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Tuesday, June 5, 2018

Who Should I Name As Trustee?

What factors should I look for when naming a trustee?

Selecting a trustee for your trust is one of the most important decisions you will make when you embark on your estate planning journey. Your named trustee will be responsible for transferring assets within the trust to the beneficiaries or continuing to manage your trust after your death. A trustee’s role can be complicated and may last for several years. Our Tampa estate planning lawyers explore the role of the trustee and how you can choose one below.

The Role of the Trustee

A trustee will bear the burden of managing the trust and eventually distribute its assets in accordance with its terms. Depending on the exact nature of the trust, the trustee will need to collect the trust’s assets, invest funds held by the trust, pay all bills and settle any debts, file accountings, and manage money for the named beneficiaries. The ongoing nature of many trusts means that a trustee’s duties could go on for potential generations.

Factors That Make a Good Trustee

Naming someone to manage something as valuable and meaningful as your trust is a difficult task. Your first decision will be whether to name a family member as the trustee or a professional. There are pros and cons to either choice. For family members, you will have a personal relationship with them that lends you confidence and trust. Your family member will not charge a fee as they will probably have a personal stake in the success of the trust.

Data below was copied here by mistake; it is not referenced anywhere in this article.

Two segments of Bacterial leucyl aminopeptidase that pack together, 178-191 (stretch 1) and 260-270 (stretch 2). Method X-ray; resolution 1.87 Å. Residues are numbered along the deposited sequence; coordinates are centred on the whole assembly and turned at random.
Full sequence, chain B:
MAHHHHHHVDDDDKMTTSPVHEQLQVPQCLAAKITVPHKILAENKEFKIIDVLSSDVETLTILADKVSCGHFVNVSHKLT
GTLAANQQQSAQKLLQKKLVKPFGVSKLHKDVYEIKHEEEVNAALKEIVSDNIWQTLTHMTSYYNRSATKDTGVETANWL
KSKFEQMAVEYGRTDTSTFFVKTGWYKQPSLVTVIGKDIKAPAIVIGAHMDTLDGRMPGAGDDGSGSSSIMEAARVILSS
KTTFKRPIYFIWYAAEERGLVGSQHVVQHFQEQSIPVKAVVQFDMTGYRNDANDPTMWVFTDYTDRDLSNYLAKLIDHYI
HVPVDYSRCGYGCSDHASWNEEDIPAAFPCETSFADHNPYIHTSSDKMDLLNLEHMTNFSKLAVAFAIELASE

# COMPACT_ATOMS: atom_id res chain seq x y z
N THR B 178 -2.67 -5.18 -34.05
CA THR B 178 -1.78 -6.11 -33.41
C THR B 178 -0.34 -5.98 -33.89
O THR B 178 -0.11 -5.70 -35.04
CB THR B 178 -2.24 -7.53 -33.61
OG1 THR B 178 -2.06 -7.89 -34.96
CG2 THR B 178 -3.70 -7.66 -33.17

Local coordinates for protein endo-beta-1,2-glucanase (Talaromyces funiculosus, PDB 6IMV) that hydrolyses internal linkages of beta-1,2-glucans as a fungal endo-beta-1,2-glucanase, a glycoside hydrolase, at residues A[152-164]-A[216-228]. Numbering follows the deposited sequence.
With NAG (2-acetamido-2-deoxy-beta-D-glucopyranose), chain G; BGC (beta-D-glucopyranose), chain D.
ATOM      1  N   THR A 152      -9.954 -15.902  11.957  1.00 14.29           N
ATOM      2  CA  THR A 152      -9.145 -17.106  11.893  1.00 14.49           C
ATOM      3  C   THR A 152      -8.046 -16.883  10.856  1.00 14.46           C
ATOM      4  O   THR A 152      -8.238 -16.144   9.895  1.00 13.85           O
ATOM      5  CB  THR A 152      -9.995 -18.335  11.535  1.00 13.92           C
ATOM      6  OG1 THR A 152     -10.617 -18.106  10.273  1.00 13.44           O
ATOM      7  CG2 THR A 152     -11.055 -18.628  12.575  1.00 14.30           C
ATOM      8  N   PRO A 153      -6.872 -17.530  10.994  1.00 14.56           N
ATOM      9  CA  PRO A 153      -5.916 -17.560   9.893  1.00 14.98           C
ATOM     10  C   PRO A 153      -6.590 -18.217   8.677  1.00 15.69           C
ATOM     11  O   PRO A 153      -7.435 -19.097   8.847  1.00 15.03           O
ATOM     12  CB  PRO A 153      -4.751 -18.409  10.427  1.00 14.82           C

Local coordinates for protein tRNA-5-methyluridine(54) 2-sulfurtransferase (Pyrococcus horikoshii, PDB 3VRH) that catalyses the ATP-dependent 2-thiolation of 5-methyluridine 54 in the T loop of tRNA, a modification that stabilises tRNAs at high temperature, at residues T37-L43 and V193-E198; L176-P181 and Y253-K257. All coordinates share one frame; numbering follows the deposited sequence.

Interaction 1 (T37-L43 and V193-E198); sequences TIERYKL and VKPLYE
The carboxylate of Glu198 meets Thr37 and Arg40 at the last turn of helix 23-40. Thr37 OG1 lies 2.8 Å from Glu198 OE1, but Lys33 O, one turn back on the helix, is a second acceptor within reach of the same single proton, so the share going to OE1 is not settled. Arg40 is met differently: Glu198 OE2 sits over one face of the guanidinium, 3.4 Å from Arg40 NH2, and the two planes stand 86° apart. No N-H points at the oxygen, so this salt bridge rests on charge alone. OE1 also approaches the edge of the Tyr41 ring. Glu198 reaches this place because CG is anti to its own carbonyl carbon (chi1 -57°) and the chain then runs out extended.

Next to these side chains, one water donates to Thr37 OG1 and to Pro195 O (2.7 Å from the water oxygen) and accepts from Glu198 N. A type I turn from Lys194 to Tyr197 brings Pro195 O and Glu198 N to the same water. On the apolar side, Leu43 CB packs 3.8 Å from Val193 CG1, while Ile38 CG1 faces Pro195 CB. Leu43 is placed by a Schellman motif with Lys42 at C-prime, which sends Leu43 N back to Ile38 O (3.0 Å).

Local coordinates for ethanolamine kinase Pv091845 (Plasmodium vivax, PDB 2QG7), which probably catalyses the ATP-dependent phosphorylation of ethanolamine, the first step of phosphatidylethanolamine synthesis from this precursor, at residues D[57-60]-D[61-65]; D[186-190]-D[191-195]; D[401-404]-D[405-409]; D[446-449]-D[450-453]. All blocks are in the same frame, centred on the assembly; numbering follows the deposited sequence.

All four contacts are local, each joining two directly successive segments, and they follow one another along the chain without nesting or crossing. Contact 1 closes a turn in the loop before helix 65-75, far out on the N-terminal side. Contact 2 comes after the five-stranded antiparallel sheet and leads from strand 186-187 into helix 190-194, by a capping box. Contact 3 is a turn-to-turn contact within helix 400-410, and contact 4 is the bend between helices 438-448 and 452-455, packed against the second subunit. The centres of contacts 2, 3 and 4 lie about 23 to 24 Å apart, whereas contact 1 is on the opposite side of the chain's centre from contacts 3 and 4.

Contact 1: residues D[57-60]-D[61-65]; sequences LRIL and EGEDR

If you elect to name a family member as a trustee, you will want to make sure you name a successor in the event your named trustee dies or cannot otherwise fulfill the role. You could consider naming a co-trustee should the trustee need assistance. Be sure to select a trustee that can handle a fair amount of accounting or will retain the assistance of a professional. Trust is imperative, so name someone you can trust to make wise financial decisions.

Institutional trustees could include banks or a trust management company. These institutions can manage your trust for its entire duration. Professional trust management companies offer a degree of expertise that a family member is unlikely to possess, but their services come at a cost. Expect to pay yearly trust management fees along with a termination fee. For individuals with large trusts who want the funds conservatively managed, or for those without a relative that is up to the task of trustee, a professional may be the best answer.

Choosing your trustee is a crucial decision, so consult with your estate planning attorney for more information. Your attorney can review your individual circumstances to provide you with a better understanding as to who would be best suited to fulfill the role of trustee of your trust.


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